The second half of the month remained mixed with occasional snowfalls here and there, but no pronounced return to “winter”. Naturally, the strong March sun meant that snow conditions deteriorated at low altitude, but temperatures were never excessively warm and the spring thaw was less dramatic than in some previous years.
The turn of the month was eventful with unusually high winds and rain plaguing the northern and western Alps.
April was then typically capricious – starting cold with some significant snowfall in Austria, then turning very warm and sunny mid-month, before ending on a more unsettled note with further snowfalls in places, mostly at altitude and in the east.
So who got the most snow?
As we mentioned earlier, nearly all parts of the Alps saw below average snowfall during the 2014-15 ski season, with only a tiny number of (mostly) southern resorts bucking this trend.
In this respect Isola 2000 (in the southern French Alps) excelled, with 5.32m against a long term average of 4.69m - the sixth time in the last seven years that it has been snowier than “normal”.
Andermatt (in the central-southern Swiss Alps) also did very well with an above average 4.96m at resort level (1444m) and 11.04m at Gurschenalp (2212m), the highest mid-station snowfall total we know of.
To the south-west, Cervinia (Italy) was about on par at altitude– with 8.20m at Plateau Rosa (3480m, compared with 4.60m at resort level (2050m) where the average is just above 5m.
Further east, Passo Tonale (1800m) can also look back at a decent season – 5.88m is around or slightly above its long term average. However, the nearby Dolomites were much less impressive, with just 2.41m in Arabba (1600m) where the average is around 3.70m.
Nearly all northern Alpine resorts experienced below average snowfall. In the French Tarentaise, Arc 2000 saw just 3.50m (average over 6m) while Val d’Isère (1850m) saw 4.00m, (average a little over 5m). It was a similar story in the Haute-Savoie though, with 6.11m at 1800m, Avoriaz (at resort level at least) did emerge (as it often does) as the “snowiest ski resort in France”.
In Switzerland, Verbier (1500m) clocked 2.63m at resort level, some way below par, but with 5.99m at Les Ruinettes (2200m) closer to average. Though generally the numerous measuring points across the 4 Valleys area point to considerably below average snowfalls.
It was a similar story further east, with 5.32cm in Arosa a little under its long term average - but, considering its very poor start, enough for a pretty reasonable season overall.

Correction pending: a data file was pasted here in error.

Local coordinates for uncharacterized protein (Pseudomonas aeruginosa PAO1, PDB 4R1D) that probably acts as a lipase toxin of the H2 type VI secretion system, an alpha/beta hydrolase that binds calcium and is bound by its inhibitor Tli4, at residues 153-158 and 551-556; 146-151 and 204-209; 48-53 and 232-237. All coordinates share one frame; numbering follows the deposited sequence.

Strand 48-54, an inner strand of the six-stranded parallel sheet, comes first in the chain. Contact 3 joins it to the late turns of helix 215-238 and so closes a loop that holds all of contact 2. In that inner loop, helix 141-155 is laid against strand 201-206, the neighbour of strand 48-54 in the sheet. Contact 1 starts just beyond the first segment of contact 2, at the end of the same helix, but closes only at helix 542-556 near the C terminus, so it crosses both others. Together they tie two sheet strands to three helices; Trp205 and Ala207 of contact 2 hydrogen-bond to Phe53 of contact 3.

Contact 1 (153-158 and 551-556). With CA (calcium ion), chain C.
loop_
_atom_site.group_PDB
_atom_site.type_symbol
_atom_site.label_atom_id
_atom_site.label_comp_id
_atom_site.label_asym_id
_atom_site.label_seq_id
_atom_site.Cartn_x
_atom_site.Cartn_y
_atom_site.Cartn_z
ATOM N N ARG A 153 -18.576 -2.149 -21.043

In Austria, as well, all areas saw below average snowfall though conditions were, on the whole, much more satisfactory than in 2013-14. The classic low-lying resorts such as Kitzbühel and Söll managed around 4.5m at 1800m and 2m at valley level (700m) – not great, but 40% or so up on last year.
Further west, Lech (1450m) clocked 5.60m (average around 7.00m), and nearby Warth-Schröcken claimed 8.25m at 1670m (average 10.6m) making it this year’s winner of “snowiest ski resort in the Alps” – at least at/close to resort level.
The main conclusions we can draw from the 2014-15 alpine season are:
- Temperatures were (overall) above average.
- The north-western Alps (particularly the French Haute-Savoie) had one of their worst starts to a season ever.
- The best overall conditions were in the higher resorts of the central southern and south-western Alps, including Andermatt, the Monte Rosa region, Cervinia and Isola 2000.
- The snowiest ski resort (at or close to resort level) was Warth-Schröcken.
- The snowiest ski resort (at mid-station level) was Andermatt (that we know of).
Best of the rest...
After a sluggish start, the Pyrenees can reflect on another good season, with generally above average snowfall - though the storms were unevenly distributed with two or three massive dumps interspersed by long, dry and often very mild interludes. Cauterets (France), often among the snowiest resorts here, clocked a massive 11.8m at 1850m - close to twice its long term average.
Scottish ski resorts can also look back on a pretty good winter, even if things took a while to get going. Severe weather (mostly wind) did frustrate at times but (for the most part) there was enough snow, especially later in the season, with skiing possible until early May.
A special mention also for Bulgarian resorts, which experienced a spectactularly snowy end to the season, following an otherwise indifferent winter.